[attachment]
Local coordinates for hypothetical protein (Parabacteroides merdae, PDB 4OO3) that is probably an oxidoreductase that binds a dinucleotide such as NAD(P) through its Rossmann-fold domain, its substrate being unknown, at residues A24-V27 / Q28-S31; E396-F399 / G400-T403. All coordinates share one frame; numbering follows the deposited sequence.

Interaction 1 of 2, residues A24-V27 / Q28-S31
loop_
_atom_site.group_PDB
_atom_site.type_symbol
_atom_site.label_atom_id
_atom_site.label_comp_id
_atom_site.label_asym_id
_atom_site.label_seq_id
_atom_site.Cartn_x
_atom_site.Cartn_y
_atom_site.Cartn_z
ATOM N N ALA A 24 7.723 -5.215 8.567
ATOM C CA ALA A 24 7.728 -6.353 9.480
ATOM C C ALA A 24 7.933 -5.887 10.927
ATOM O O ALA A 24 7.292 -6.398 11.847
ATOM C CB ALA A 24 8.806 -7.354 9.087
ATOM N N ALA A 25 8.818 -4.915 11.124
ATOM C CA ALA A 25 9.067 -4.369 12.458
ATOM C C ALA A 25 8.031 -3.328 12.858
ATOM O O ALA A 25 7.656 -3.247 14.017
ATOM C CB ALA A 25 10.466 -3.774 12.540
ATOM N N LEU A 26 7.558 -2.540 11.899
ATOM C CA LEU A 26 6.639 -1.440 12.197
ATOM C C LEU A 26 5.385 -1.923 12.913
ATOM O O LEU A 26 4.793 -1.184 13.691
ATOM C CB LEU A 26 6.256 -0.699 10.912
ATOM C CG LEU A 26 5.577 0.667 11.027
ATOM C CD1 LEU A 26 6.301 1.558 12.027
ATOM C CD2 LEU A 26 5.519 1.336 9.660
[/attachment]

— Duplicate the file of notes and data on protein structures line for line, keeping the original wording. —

Local coordinates for hypothetical protein (Parabacteroides merdae, PDB 4OO3) that is probably an oxidoreductase that binds a dinucleotide such as NAD(P) through its Rossmann-fold domain, its substrate being unknown, at residues A24-V27 / Q28-S31; E396-F399 / G400-T403. All coordinates share one frame; numbering follows the deposited sequence.

Interaction 1 of 2, residues A24-V27 / Q28-S31
loop_
_atom_site.group_PDB
_atom_site.type_symbol
_atom_site.label_atom_id
_atom_site.label_comp_id
_atom_site.label_asym_id
_atom_site.label_seq_id
_atom_site.Cartn_x
_atom_site.Cartn_y
_atom_site.Cartn_z
ATOM N N ALA A 24 7.723 -5.215 8.567
ATOM C CA ALA A 24 7.728 -6.353 9.480
ATOM C C ALA A 24 7.933 -5.887 10.927
ATOM O O ALA A 24 7.292 -6.398 11.847
ATOM C CB ALA A 24 8.806 -7.354 9.087
ATOM N N ALA A 25 8.818 -4.915 11.124
ATOM C CA ALA A 25 9.067 -4.369 12.458
ATOM C C ALA A 25 8.031 -3.328 12.858
ATOM O O ALA A 25 7.656 -3.247 14.017
ATOM C CB ALA A 25 10.466 -3.774 12.540
ATOM N N LEU A 26 7.558 -2.540 11.899
ATOM C CA LEU A 26 6.639 -1.440 12.197
ATOM C C LEU A 26 5.385 -1.923 12.913
ATOM O O LEU A 26 4.793 -1.184 13.691
ATOM C CB LEU A 26 6.256 -0.699 10.912
ATOM C CG LEU A 26 5.577 0.667 11.027
ATOM C CD1 LEU A 26 6.301 1.558 12.027
ATOM C CD2 LEU A 26 5.519 1.336 9.660